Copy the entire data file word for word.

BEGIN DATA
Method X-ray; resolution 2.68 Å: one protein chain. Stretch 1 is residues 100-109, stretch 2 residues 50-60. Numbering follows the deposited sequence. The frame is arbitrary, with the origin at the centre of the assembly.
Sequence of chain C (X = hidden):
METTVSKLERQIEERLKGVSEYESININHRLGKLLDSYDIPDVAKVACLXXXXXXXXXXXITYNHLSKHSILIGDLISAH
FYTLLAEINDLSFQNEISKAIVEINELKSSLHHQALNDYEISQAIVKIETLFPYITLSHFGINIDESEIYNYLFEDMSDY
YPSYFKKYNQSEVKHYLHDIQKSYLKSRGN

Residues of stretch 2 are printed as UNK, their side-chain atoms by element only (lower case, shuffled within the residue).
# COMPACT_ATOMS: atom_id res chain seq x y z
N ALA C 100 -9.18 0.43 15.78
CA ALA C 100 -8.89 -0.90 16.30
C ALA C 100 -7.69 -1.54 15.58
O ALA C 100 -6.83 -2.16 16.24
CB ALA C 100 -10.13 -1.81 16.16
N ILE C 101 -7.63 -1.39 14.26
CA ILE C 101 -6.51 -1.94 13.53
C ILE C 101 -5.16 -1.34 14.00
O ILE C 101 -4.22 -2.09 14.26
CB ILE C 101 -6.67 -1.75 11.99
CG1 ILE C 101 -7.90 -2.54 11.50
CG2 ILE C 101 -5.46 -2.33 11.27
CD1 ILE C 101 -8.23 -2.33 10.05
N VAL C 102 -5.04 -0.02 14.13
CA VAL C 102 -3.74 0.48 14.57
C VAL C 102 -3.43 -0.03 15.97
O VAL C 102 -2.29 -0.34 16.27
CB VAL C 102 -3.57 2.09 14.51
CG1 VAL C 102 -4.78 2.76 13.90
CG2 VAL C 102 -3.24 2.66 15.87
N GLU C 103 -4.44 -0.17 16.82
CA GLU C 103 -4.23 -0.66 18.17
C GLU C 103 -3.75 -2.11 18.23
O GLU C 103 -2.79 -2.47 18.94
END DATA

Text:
Method X-ray; resolution 2.68 Å: one protein chain. Stretch 1 is residues 100-109, stretch 2 residues 50-60. Numbering follows the deposited sequence. The frame is arbitrary, with the origin at the centre of the assembly.
Sequence of chain C (X = hidden):
METTVSKLERQIEERLKGVSEYESININHRLGKLLDSYDIPDVAKVACLXXXXXXXXXXXITYNHLSKHSILIGDLISAH
FYTLLAEINDLSFQNEISKAIVEINELKSSLHHQALNDYEISQAIVKIETLFPYITLSHFGINIDESEIYNYLFEDMSDY
YPSYFKKYNQSEVKHYLHDIQKSYLKSRGN

Residues of stretch 2 are printed as UNK, their side-chain atoms by element only (lower case, shuffled within the residue).
# COMPACT_ATOMS: atom_id res chain seq x y z
N ALA C 100 -9.18 0.43 15.78
CA ALA C 100 -8.89 -0.90 16.30
C ALA C 100 -7.69 -1.54 15.58
O ALA C 100 -6.83 -2.16 16.24
CB ALA C 100 -10.13 -1.81 16.16
N ILE C 101 -7.63 -1.39 14.26
CA ILE C 101 -6.51 -1.94 13.53
C ILE C 101 -5.16 -1.34 14.00
O ILE C 101 -4.22 -2.09 14.26
CB ILE C 101 -6.67 -1.75 11.99
CG1 ILE C 101 -7.90 -2.54 11.50
CG2 ILE C 101 -5.46 -2.33 11.27
CD1 ILE C 101 -8.23 -2.33 10.05
N VAL C 102 -5.04 -0.02 14.13
CA VAL C 102 -3.74 0.48 14.57
C VAL C 102 -3.43 -0.03 15.97
O VAL C 102 -2.29 -0.34 16.27
CB VAL C 102 -3.57 2.09 14.51
CG1 VAL C 102 -4.78 2.76 13.90
CG2 VAL C 102 -3.24 2.66 15.87
N GLU C 103 -4.44 -0.17 16.82
CA GLU C 103 -4.23 -0.66 18.17
C GLU C 103 -3.75 -2.11 18.23
O GLU C 103 -2.79 -2.47 18.94